The Supreme Court has ruled that nursing services are not medicaltreatment in a case involving the Individuals with DisabilitiesEducation Act, which not only denies the obvious, but opens up a brandnew area of civil rights exploration and exploitation.
The case centered on Garret Frey, a 16-year-old, severely handicappedyouth whose spine was severed in a motorcycle accident when he was fouryears old. Garret's parents asked the school in Cedar Rapids, Iowa, toprovide a full-time nurse so that their quadriplegic son, who breatheswith the aid of a ventilator and needs help with routine bodilyfunctions, can attend publicschool.
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The Individuals with Disabilities Education Act (IDEA), passed in1975, says that children with mental or physical impairments areentitled to a "free appropriate public education." It also gives themthe right to be "mainstreamed" into regular classrooms. However, it doesnot require schools to pick up the cost of medical services. Now thatthe High Court has ruled that the exemption for "medical services"applies only when a doctor's help is needed, everything has changed.
Since IDEA is a first cousin to the Americans with Disabilities Act(ADA), it could open the door to requiring companies to provide similarservices for the severely handicapped who seek employment. It isestimated that the cost of providing these services for some 17,000"medically fragile" children would cost an extra $500 million a year. Ifa similar ruling were handed down under ADA, the cost to the nation'sbusinesses would be in the billions.
Kathy Hogancamp, a private tutor in Paducah, Ky., who has been both astate legislator and a program specialist at the Federal Department ofEducation, is concerned. Hogancamp, who has been a quadriplegic sincehigh school, presented testimony to the U.S. House of Representativesagainst ADA for several reasons: "Under ADA a person only has to 'think'he has been discriminated against to bring an action against a business.When that happens, a business is guilty until it can prove it isinnocent, which turns our legal system upside down."
Hogancamp cited the recent experience of her brother, a physician. Aperson who is hearing impaired made an appointment to see him and thendemanded he hire an interpreter. Hogancamp says this law gives disabledpeople the right to make unreasonable claims on public and privateresources without assuming any responsibilities.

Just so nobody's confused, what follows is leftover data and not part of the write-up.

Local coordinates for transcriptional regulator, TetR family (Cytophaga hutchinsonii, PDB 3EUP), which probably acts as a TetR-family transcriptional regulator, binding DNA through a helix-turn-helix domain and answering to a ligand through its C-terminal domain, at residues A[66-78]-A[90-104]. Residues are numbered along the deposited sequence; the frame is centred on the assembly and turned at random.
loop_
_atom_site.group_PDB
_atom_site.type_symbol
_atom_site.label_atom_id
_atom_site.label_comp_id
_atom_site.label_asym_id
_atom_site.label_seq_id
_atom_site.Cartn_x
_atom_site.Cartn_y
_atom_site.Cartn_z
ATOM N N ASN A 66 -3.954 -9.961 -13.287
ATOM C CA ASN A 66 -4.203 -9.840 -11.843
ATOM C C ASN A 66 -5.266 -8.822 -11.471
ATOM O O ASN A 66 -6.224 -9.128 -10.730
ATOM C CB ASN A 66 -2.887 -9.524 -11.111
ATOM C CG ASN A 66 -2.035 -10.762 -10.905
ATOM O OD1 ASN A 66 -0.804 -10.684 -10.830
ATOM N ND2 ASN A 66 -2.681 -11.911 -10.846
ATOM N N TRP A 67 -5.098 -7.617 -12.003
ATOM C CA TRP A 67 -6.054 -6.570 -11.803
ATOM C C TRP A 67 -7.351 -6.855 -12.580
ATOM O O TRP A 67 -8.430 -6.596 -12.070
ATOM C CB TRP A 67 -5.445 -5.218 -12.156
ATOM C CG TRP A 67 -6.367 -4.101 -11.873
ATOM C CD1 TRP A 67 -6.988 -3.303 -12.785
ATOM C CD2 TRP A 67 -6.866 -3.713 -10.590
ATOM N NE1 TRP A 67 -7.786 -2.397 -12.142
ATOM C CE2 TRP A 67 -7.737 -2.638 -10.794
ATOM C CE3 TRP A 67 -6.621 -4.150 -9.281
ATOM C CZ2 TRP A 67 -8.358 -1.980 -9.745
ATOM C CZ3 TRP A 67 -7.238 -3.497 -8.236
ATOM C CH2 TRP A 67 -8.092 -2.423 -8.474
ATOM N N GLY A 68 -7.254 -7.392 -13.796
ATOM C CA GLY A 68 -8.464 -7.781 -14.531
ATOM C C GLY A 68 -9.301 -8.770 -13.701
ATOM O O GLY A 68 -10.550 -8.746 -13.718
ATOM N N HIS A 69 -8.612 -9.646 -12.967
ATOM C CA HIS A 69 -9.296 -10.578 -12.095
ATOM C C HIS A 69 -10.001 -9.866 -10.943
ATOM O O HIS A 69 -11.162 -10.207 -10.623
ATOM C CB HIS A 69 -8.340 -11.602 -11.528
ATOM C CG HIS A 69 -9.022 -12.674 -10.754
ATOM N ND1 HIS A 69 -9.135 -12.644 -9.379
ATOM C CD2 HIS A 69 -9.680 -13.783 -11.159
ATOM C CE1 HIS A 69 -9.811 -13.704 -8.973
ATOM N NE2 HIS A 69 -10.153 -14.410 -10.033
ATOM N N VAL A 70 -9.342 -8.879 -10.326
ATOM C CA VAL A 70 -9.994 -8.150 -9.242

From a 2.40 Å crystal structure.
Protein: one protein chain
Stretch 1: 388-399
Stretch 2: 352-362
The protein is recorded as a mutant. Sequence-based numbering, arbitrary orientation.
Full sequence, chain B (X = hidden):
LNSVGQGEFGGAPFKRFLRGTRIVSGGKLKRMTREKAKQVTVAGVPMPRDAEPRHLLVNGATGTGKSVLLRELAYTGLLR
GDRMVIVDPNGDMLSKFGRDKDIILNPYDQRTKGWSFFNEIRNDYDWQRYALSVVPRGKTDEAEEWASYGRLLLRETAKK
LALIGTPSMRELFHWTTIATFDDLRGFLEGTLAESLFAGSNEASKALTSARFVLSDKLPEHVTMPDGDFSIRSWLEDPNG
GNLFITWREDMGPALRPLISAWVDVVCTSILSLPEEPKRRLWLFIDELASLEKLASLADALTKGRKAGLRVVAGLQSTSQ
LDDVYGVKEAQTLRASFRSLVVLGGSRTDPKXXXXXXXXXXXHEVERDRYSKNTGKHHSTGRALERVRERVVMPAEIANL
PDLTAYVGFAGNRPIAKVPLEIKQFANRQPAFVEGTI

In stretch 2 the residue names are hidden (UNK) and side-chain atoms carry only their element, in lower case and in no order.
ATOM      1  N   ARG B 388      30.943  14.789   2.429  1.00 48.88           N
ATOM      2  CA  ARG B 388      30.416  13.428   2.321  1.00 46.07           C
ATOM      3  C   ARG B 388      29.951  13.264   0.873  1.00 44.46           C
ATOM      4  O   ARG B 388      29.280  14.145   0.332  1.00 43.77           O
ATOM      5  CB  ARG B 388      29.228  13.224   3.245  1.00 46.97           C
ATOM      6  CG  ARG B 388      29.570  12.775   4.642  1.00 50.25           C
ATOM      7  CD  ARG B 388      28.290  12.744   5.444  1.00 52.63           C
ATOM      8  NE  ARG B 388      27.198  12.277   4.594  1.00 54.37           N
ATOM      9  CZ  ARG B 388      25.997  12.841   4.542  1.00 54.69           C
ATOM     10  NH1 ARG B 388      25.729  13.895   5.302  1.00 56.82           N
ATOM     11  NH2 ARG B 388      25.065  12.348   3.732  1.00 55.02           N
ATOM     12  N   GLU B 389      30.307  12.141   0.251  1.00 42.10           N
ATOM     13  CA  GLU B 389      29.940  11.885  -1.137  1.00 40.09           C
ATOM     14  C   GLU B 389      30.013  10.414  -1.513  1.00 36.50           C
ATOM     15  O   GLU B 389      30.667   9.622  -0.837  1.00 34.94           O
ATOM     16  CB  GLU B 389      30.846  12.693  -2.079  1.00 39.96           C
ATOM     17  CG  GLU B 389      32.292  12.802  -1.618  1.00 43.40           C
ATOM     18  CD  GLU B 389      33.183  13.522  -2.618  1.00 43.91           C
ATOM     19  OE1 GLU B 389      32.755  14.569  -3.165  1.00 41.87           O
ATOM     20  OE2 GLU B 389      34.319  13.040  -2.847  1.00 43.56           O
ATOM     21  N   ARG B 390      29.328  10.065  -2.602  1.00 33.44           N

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When people think of the Americans with Disabilities Act they thinkof such things as accommodating people in wheelchairs with ramps andrestrooms. However, Hogancamp says that this law is written so broadlythat it gives people who have maladies resulting from behavior choices-- such as those who abuse drugs, alcohol, or even food -- claims on awide variety of programs and services, straining resources.
While the law requiring the mainstreaming of handicapped studentssounds good, it makes no sense to put children with severe mentalhandicaps in regular classes. It is better to put these students in withtheir peers where they can be challenged to perform to limits of theirabilities rather than pretending that they are keeping up with averagestudents.
Hogancamp says IDEA is based on the false assumption that there areunlimited resources. She calls it "false compassion." She believes thatthe desires of families like Garret's, who want their children in publicschool classrooms, should be balanced against the needs of the otherstudents.
Bottom line: the Supreme Court has interpreted this law too broadly.Congress made the law and Congress can fix it, but it isn't likely totouch what has become a sacred cow, second only to affirmative action.Unfortunately, it takes someone with the moral authority of a KathyHogancamp to articulate these problems, and there are not many peoplewith her professional and personal experience who are willing to speakup.